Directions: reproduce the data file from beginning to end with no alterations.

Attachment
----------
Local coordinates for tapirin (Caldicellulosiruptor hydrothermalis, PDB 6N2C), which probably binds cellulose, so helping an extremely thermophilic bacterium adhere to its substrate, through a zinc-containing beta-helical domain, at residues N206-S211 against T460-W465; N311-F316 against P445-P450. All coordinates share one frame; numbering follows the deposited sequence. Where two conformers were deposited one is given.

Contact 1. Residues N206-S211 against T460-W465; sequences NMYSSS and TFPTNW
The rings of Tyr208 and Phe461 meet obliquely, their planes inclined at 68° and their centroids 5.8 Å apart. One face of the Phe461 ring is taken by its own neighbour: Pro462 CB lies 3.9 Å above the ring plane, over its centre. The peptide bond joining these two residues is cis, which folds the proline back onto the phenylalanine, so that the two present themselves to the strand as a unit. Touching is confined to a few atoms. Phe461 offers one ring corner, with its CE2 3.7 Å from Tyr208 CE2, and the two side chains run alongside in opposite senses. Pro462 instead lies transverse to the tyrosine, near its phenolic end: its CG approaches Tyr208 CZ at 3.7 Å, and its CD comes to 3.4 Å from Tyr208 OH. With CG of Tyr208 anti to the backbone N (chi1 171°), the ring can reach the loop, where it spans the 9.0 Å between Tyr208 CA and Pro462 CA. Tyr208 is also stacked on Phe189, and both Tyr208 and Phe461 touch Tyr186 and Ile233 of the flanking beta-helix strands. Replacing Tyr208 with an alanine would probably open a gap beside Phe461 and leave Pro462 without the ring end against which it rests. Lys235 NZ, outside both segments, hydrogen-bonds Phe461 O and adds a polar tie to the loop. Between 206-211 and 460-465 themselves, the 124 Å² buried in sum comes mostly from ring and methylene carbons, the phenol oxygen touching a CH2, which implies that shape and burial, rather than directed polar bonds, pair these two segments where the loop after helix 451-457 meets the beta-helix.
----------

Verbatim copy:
Local coordinates for tapirin (Caldicellulosiruptor hydrothermalis, PDB 6N2C), which probably binds cellulose, so helping an extremely thermophilic bacterium adhere to its substrate, through a zinc-containing beta-helical domain, at residues N206-S211 against T460-W465; N311-F316 against P445-P450. All coordinates share one frame; numbering follows the deposited sequence. Where two conformers were deposited one is given.

Contact 1. Residues N206-S211 against T460-W465; sequences NMYSSS and TFPTNW
The rings of Tyr208 and Phe461 meet obliquely, their planes inclined at 68° and their centroids 5.8 Å apart. One face of the Phe461 ring is taken by its own neighbour: Pro462 CB lies 3.9 Å above the ring plane, over its centre. The peptide bond joining these two residues is cis, which folds the proline back onto the phenylalanine, so that the two present themselves to the strand as a unit. Touching is confined to a few atoms. Phe461 offers one ring corner, with its CE2 3.7 Å from Tyr208 CE2, and the two side chains run alongside in opposite senses. Pro462 instead lies transverse to the tyrosine, near its phenolic end: its CG approaches Tyr208 CZ at 3.7 Å, and its CD comes to 3.4 Å from Tyr208 OH. With CG of Tyr208 anti to the backbone N (chi1 171°), the ring can reach the loop, where it spans the 9.0 Å between Tyr208 CA and Pro462 CA. Tyr208 is also stacked on Phe189, and both Tyr208 and Phe461 touch Tyr186 and Ile233 of the flanking beta-helix strands. Replacing Tyr208 with an alanine would probably open a gap beside Phe461 and leave Pro462 without the ring end against which it rests. Lys235 NZ, outside both segments, hydrogen-bonds Phe461 O and adds a polar tie to the loop. Between 206-211 and 460-465 themselves, the 124 Å² buried in sum comes mostly from ring and methylene carbons, the phenol oxygen touching a CH2, which implies that shape and burial, rather than directed polar bonds, pair these two segments where the loop after helix 451-457 meets the beta-helix.